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NEUROLOGY*

*The authors acknowledge the special contributions of Binita R. Shah, MD, to prior edition.

BACTERIAL MENINGITIS

Clinical Summary

Meningitis is inflammation of the membranes (dura, pia mater, and arachnoid) surrounding the brain and spinal cord. Bacterial meningitis most commonly results from seeding of the leptomeninges from a distant focus (hematogenous spread), direct extension from contiguous focus (eg, sinusitis, otitis media, mastoiditis), or by direct invasion (eg, head trauma). Etiologies in the neonatal period include group B streptococci, gram-negative enteric bacilli (Escherichia coli, Enterobacter spp.), and Listeria monocytogenes. Etiologies from age 1 to 3 months include group B Streptococcus, gram-negative bacilli, Streptococcus pneumoniae, and Neisseria meningitides. Etiologies in infants >3 months include S pneumoniae, N meningitidis, group B Streptococcus, gram-negative bacilli, and Haemophilus influenzae type b (Hib; unvaccinated children).

In patients with ventriculoperitoneal (VP) shunts, coagulase-negative Staphylococcus epidermidis and Staphylococcus aureus are common pathogens. Tuberculous meningitis presents with a gradual onset (several weeks). Low-grade fever, weight loss, adenopathy, vomiting, lethargy, cranial nerve palsies, and coma are common presentations. Differential diagnosis includes viral meningitis, subarachnoid hemorrhage (ruptured arteriovenous malformation/aneurysm), parameningeal/paraspinal infection (eg, brain abscess, subdural or epidural abscess), retropharyngeal abscess, and trauma (eg, abusive head trauma, subdural or epidural hematoma).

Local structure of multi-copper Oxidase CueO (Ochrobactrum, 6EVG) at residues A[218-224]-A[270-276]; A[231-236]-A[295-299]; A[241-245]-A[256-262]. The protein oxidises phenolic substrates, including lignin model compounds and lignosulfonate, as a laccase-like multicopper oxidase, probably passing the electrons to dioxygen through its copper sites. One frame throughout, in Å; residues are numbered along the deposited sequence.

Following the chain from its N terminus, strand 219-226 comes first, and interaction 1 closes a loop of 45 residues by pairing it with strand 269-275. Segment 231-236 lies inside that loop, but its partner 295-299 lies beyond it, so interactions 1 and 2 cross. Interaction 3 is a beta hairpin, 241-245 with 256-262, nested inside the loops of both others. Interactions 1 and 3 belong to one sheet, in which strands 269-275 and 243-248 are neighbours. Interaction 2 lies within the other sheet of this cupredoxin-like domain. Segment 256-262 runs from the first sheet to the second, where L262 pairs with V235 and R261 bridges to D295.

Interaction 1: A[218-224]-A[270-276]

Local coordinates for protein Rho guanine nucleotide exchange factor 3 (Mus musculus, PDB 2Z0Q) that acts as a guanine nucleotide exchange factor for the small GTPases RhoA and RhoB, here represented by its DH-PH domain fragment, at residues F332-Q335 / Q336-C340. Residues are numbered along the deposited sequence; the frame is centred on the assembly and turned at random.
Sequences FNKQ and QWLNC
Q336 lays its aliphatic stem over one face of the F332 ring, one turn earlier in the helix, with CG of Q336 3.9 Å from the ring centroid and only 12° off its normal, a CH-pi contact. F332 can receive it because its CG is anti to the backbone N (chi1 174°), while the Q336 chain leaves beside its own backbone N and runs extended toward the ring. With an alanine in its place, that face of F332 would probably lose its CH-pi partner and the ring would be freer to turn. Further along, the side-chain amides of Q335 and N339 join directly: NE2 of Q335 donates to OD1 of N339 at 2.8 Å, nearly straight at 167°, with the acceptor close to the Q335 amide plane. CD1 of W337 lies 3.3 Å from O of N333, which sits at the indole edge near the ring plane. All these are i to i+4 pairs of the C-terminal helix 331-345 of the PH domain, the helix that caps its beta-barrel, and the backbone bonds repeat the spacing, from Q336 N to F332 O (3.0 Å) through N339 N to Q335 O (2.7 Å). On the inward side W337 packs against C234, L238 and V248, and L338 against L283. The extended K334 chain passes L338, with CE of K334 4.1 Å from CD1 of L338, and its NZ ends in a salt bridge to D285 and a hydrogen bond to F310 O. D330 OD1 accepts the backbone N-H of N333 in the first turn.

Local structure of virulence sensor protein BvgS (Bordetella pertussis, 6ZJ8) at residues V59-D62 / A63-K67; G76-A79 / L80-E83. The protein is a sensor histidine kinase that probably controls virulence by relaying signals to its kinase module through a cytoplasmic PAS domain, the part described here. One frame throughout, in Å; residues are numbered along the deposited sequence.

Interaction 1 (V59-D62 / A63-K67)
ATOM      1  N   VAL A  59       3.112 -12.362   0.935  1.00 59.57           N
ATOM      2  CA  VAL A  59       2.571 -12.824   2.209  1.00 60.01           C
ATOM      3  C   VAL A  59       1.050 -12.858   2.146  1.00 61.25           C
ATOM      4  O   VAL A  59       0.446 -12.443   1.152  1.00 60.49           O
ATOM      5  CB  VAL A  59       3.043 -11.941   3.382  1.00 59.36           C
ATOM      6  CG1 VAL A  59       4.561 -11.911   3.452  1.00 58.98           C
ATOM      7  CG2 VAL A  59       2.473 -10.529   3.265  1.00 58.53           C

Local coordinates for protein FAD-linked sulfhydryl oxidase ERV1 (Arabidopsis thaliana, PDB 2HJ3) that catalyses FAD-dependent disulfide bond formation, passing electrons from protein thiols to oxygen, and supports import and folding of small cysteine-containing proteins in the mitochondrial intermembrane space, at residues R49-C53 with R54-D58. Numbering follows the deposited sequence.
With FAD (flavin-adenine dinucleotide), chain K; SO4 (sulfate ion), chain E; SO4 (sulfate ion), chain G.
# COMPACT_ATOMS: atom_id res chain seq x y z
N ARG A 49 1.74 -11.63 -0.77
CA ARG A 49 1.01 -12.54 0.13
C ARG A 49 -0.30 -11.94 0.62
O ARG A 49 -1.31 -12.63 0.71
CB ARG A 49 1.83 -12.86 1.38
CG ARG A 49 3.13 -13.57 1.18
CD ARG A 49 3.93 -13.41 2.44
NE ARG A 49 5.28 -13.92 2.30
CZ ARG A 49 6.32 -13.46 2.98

FIGURE 13.1

Bacterial Meningitis Presenting with Purpura. An adolescent patient with AIDS presented with high fever, neck stiffness, and signs of septic shock with purpuric lesions (photograph taken on second day of hospitalization). Both blood and CSF cultures were positive for S pneumoniae. (Photo contributor: Binita R. Shah, MD.)

FIGURE 13.2

Bulging Anterior Fontanelle as a Presenting Sign of Meningitis. The anterior fontanelle is normally open in infants (usually closes between 9 and 18 months) and is pulsatile and slightly depressed in an infant in an upright position. The anterior fontanelle may appear full in an infant lying in a supine position or during crying. A bulging anterior fontanelle suggests increased intracranial pressure from any etiology (eg, meningitis, tumor, hydrocephalus). (Photo contributor: Binita R. Shah, MD.)

Emergency Department Treatment and Disposition

Stabilization of the patient and continuous cardiopulmonary monitoring are encouraged. Shock should be identified and addressed appropriately and expeditiously. Patients not in shock should receive IV fluid at maintenance with 0.9% NaCl solution because of possible syndrome of inappropriate antidiuretic hormone. Diagnosis is made with evaluation of CSF with lumbar puncture (LP). Head CT scan is not required routinely before LP when there is a clinical diagnosis of uncomplicated meningitis or no signs or symptoms of increased intracranial pressure (ICP). If focal neurologic signs are ...

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